HOUSTON (KTRK) --Though evacuations continued through Tuesday in some parts of the greater Houston area, Houston Mayor Sylvester Turner turned his attention to the city's recovery from the second historic flood within the past year.
Beginning his remarks with thanks to uncounted, and often anonymous volunteers who helped evacuate people from danger and flooded homes and apartments, the mayor announced teams of inspectors are now touring areas overtaken by more than a foot of rain Monday.
"Some of the apartments and homes may have to be rebuilt to new standards," Turner said. "Complexes may have to build higher."
More than 300 people remain in four shelters in the hardest-hit areas. Even though large apartment complexes were flooded, there were and are people who don't want to leave.
"I know there are some who want to move back to their homes, but they may not be habitable, so we're looking for permanent or temporary housing for them. We're not going to leave them stranded."
The city's Housing and Community Development Department is looking for available housing for those on rent subsidies.
In addition, Turner said the city is trying to address debris disposal before it becomes a problem. Disposal contractors have been notified, and city neighborhood depositories will be open 7 days a week.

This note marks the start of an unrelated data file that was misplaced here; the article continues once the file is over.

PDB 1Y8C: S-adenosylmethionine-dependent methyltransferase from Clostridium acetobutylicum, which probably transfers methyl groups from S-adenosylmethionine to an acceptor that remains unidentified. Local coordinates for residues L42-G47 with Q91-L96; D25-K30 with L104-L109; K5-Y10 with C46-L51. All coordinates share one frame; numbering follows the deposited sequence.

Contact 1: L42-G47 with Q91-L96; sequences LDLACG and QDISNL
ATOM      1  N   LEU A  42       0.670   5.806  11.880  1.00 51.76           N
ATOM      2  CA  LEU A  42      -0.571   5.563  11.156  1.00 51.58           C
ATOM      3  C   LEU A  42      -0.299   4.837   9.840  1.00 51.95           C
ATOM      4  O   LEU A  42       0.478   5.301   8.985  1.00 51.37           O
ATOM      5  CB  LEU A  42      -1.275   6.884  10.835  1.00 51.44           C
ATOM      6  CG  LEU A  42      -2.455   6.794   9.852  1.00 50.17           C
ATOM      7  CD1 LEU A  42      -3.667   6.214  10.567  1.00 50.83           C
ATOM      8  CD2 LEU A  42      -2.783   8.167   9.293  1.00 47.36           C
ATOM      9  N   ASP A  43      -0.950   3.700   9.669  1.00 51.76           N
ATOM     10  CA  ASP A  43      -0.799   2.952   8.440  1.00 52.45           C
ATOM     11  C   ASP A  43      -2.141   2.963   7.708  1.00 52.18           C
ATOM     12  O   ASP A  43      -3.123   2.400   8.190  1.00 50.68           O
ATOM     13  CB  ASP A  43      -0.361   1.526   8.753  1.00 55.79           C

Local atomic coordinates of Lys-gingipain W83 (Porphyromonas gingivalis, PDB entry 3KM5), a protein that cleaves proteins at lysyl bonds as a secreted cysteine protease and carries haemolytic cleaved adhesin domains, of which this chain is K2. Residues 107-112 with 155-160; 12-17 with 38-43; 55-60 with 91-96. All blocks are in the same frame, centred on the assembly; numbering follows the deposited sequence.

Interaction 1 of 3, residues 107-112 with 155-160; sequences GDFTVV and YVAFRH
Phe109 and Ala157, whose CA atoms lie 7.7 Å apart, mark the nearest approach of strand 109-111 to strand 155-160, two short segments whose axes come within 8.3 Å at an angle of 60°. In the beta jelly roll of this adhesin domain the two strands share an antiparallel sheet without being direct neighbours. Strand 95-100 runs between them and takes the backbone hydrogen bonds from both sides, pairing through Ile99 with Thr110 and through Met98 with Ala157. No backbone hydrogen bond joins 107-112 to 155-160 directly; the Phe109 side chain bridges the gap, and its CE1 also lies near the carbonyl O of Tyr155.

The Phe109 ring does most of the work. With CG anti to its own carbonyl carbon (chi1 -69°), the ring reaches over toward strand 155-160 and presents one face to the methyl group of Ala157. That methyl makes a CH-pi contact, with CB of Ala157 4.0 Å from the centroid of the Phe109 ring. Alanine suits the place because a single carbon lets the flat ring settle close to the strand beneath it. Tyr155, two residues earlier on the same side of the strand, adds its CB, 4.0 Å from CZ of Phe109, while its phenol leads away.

Among the other recovery efforts outlined by the Mayor:
- Public works and building inspectors are going through flood-damaged properties in the city
- Mobile locations will be provided for permits needed for repair
- A disaster declaration by the city of Houston is being submitted to the state today. It will be included in the declaration request sent to Washington
- A donation fund is being set up by the city for those wishing to give money to recovery efforts. A website is being set up for that purpose
- Representative Sheila Jackson Lee is asking that the HUD secretary and FEMA Director visit Houston to tour the damage
- A meeting for flood victims is being planned in coming days at a north Houston church
The mayor plans to look for ways to purchase more high profile trucks that can go into high water. The city currently has four. Others had to be loaned from other agencies, including Texas Task Force 1 to rescue people stranded in flooded homes.
"We're continuing to look at that. In hindsight, there's no question they're needed," added Turner.
PHOTOS: Severe weather across southeast Texas